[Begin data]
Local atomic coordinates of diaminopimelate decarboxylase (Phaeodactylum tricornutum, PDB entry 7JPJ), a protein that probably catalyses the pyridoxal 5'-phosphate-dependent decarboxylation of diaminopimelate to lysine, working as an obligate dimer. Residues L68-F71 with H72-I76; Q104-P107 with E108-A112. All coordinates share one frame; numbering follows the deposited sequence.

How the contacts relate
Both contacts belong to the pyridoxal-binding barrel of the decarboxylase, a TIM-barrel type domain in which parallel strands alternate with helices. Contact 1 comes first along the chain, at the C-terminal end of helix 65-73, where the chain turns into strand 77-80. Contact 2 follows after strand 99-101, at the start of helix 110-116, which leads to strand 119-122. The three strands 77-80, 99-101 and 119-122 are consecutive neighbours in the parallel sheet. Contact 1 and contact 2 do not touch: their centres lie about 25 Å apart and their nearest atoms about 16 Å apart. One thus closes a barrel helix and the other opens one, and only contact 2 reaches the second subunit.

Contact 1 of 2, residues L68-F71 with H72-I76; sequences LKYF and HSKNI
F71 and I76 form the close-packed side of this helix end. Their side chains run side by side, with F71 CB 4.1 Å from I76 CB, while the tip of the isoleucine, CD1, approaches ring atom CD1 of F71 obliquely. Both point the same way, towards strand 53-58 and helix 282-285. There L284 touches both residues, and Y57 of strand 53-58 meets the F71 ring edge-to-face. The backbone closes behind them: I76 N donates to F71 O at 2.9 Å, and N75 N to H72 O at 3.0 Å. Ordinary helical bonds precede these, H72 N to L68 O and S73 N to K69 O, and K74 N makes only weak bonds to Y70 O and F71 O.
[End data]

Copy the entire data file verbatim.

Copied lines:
Local atomic coordinates of diaminopimelate decarboxylase (Phaeodactylum tricornutum, PDB entry 7JPJ), a protein that probably catalyses the pyridoxal 5'-phosphate-dependent decarboxylation of diaminopimelate to lysine, working as an obligate dimer. Residues L68-F71 with H72-I76; Q104-P107 with E108-A112. All coordinates share one frame; numbering follows the deposited sequence.

How the contacts relate
Both contacts belong to the pyridoxal-binding barrel of the decarboxylase, a TIM-barrel type domain in which parallel strands alternate with helices. Contact 1 comes first along the chain, at the C-terminal end of helix 65-73, where the chain turns into strand 77-80. Contact 2 follows after strand 99-101, at the start of helix 110-116, which leads to strand 119-122. The three strands 77-80, 99-101 and 119-122 are consecutive neighbours in the parallel sheet. Contact 1 and contact 2 do not touch: their centres lie about 25 Å apart and their nearest atoms about 16 Å apart. One thus closes a barrel helix and the other opens one, and only contact 2 reaches the second subunit.

Contact 1 of 2, residues L68-F71 with H72-I76; sequences LKYF and HSKNI
F71 and I76 form the close-packed side of this helix end. Their side chains run side by side, with F71 CB 4.1 Å from I76 CB, while the tip of the isoleucine, CD1, approaches ring atom CD1 of F71 obliquely. Both point the same way, towards strand 53-58 and helix 282-285. There L284 touches both residues, and Y57 of strand 53-58 meets the F71 ring edge-to-face. The backbone closes behind them: I76 N donates to F71 O at 2.9 Å, and N75 N to H72 O at 3.0 Å. Ordinary helical bonds precede these, H72 N to L68 O and S73 N to K69 O, and K74 N makes only weak bonds to Y70 O and F71 O.